Krishnamurthy et al. Nanoscale Research Letters 2014, 9:627


Open Access

Yucca-derived synthesis of gold nanomaterial and their catalytic potential Sneha Krishnamurthy, Andrea Esterle, Nilesh C Sharma and Shivendra V Sahi*

Abstract AuNPs ranging in 20 to 300 nm size were synthesized at a room temperature using Yucca filamentosa leaf extract. Diverse nanomaterial morphologies were obtained by varying the extract concentration, reaction pH, and temperature. While low volumes of extract (0.25 and 0.5 mL) induced the formation of microscale Au sheets with edge length greater than 1 μm, high volumes yielded spherical particles ranging from 20 to 200 nm. Varying pH of the solution significantly influenced the particle shape with the production of largely spherical particles at pH 5 to 6 and truncated triangles at pH 2. Separation of multidimensional nanostructures was achieved using a novel method of sucrose density gradient centrifugation. The catalytic function of Yucca-derived AuNPs was demonstrated by degradation of a wastewater dye: methylene blue using spectrophotometric measurements over time. Treatment with Au nanosheets and spheres demonstrated methylene blue degradation approximately 100% greater than the activity in control at 60 min. Keywords: Spherical AuNPs; Anisotropic Au nanosheets; Photocatalysis; Gradient separation

Background Nanoparticles have attracted much attention in recent years due to their unique optoelectronic and physicochemical properties [1]. Their potential applications range from the use in medicine [2], optoelectronic devices [3], sustainable energy systems [4], and food [5] to catalytic functions [6]. A number of green chemical methods employing plant, plant extract, microbes, antioxidants, and ionic liquids have been proposed for the synthesis of environmentally benign metal nanoparticles [7]. One of the simplest methods for gold nanoparticle (AuNP) synthesis is using citrate as a reducing agent for gold salts [8]. However, a major limitation using citrate for synthesis is that AuNPs greater than 50 nm are generally polydispersed in nature. Furthermore, the use of organic solvents and capping agents for controlling the morphology may not always render the synthesized AuNPs as biocompatible and non-toxic [9]. Biological systems, either employing plants or microbes, can be a manufacturing route once pathways are delineated, standardized, and scaled up. The benefit of ‘green chemistry’ can be two-fold. First and foremost, it is an * Correspondence: [email protected] Department of Biology, Western Kentucky University, 1906 College Heights Boulevard, Bowling Green 42101-1080, KY, USA

environment-friendly, less intrusive technique with negligible contribution to the generation of hazardous substances. In addition, such biocompatible nanomaterials can be expected to be less reactive to biomolecules, cells, human health, or environment because these products carry surface coatings of biological origin [10,11]. Elemental gold (Auo) is considered inert and has been used in food and traditional medicine. However, recent in vivo studies highlight potential toxicity of engineered AuNPs [12,13]. It has been reported that the toxicity of (gold) nanoparticles depends on the size, shape, crystal structure, and surface radicles/conjugates. Recently, various plant products such as biomass of wheat, oat, alfalfa, and leaf extracts of geranium, lemongrass, neem, tamarind, Aloe vera, or fruit extract of Emblica officinalis were employed for rapid extracellular reduction of ionic Au (III) to Au (0) [14]. In planta fabrication of AuNPs has been also reported before [10,15]. Most studies on biomimetic fabrication of nanoparticles were limited by the uncontrolled synthesis of polydisperse nanoparticles and difficulty in separation of particles of various shapes and sizes. Furthermore, physicochemical and optoelectronic properties of the nanomaterial are a strong function of particle shape and size [16]. Especially, nonspherical AuNPs are known for their optical properties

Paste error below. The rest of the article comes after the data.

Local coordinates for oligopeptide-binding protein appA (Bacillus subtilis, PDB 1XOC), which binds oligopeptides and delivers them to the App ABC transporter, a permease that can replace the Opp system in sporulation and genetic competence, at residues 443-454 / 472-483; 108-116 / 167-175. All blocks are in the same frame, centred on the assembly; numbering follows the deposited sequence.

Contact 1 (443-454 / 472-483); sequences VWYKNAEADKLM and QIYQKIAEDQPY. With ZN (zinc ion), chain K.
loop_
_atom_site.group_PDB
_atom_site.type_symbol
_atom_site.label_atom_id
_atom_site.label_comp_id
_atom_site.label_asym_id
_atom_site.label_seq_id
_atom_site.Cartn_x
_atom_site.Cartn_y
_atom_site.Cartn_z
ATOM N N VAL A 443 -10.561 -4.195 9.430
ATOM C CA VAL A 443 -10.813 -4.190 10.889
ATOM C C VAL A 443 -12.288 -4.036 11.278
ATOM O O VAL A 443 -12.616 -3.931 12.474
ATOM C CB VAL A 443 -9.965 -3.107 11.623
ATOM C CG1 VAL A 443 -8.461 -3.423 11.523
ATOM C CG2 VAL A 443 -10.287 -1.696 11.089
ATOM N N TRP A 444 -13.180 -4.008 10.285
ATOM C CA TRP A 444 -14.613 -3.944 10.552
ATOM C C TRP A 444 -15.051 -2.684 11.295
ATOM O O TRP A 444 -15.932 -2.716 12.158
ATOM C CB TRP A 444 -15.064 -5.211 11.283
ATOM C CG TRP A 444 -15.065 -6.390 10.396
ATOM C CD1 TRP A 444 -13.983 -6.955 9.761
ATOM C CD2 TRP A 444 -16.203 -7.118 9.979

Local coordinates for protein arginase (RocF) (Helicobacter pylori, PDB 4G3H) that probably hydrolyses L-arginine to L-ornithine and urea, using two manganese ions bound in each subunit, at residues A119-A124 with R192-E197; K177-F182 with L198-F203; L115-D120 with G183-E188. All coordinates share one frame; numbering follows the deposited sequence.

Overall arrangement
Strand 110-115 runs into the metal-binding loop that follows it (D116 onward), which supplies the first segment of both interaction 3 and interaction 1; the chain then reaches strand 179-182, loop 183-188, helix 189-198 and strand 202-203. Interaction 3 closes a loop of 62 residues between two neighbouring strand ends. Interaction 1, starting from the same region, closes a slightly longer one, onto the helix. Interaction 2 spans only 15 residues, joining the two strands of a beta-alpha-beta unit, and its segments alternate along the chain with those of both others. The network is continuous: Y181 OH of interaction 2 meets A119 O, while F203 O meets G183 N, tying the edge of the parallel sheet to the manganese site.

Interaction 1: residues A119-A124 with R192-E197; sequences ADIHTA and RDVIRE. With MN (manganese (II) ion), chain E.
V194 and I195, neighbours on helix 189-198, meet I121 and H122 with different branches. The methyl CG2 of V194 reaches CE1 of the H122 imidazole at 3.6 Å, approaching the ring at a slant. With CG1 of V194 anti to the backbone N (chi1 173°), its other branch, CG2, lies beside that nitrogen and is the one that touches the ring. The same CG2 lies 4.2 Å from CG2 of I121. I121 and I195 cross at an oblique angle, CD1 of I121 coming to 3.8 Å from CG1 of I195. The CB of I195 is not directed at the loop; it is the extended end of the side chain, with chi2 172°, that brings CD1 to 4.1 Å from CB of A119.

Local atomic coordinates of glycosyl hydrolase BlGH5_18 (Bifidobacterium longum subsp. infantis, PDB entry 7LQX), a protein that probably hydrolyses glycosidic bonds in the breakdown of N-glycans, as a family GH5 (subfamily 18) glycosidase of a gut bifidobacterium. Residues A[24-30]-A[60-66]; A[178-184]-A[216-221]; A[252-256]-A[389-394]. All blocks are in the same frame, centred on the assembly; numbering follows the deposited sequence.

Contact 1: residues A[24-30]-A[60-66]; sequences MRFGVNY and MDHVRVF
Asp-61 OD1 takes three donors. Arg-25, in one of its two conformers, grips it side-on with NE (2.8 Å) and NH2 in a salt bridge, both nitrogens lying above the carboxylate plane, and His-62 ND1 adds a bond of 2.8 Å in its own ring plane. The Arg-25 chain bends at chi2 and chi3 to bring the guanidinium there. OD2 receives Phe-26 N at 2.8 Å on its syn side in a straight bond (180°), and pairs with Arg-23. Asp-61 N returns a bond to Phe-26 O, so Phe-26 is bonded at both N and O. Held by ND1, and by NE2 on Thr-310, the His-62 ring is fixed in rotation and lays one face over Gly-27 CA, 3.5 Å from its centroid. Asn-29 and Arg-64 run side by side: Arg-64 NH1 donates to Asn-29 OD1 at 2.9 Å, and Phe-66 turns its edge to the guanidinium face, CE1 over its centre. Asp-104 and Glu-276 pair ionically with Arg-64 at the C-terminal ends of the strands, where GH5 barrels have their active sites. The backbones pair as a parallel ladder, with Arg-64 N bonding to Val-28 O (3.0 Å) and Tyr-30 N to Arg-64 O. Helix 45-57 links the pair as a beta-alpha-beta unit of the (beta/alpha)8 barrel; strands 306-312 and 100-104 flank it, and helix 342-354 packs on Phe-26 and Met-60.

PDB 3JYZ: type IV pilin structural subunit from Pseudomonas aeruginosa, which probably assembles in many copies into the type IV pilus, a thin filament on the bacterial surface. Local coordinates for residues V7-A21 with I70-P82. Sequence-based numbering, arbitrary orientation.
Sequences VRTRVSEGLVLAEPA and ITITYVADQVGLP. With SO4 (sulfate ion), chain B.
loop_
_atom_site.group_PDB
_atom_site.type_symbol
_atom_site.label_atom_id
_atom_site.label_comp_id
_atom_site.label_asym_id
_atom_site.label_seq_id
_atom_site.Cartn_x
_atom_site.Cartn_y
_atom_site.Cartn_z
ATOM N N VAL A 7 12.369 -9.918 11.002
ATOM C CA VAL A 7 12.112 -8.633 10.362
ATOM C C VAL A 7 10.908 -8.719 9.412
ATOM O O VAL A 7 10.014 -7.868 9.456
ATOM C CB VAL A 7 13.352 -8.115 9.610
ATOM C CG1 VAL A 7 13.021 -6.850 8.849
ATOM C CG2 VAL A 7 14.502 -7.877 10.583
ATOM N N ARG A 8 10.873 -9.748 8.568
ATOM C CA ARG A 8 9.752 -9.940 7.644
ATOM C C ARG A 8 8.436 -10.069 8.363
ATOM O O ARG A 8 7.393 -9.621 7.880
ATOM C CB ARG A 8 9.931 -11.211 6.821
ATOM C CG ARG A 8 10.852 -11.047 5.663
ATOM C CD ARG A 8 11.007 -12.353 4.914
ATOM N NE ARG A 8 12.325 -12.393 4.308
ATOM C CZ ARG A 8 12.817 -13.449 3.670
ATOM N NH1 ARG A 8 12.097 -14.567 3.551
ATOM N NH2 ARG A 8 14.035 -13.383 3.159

© 2014 Krishnamurthy et al.; licensee Springer. This is an Open Access article distributed under the terms of the Creative Commons Attribution License (, which permits unrestricted use, distribution, and reproduction in any medium, provided the original work is properly credited.

Krishnamurthy et al. Nanoscale Research Letters 2014, 9:627

due to their ability to exhibit multiple absorption bands. Au nanoprisms, for example, are very promising since they have found applications in cancer therapeutics and biosensing [17,18]. Apart from biomedical applications, AuNPs can be effectively used in applications such as catalysis [11,19] and optical sensing [20]. Therefore, producing biologically derived nanostructures of a desirable size and morphology is critical to their commercial applicability. In light of the above observation, the objectives of this study were to determine the optimal conditions of (i) plant extract concentration, (ii) potassium tetrachloroaurate concentration, (iii) incubation time, (iv) reaction pH, (v) reaction temperature, and (vi) fractionation method for the production of nanomaterial using Yucca filamentosa leaf extract. This investigation also demonstrates the catalytic function of a suitable nanostructure using reduction of a wastewater dye.

Methods Preparation of Y. filamentosa leaf powder and extract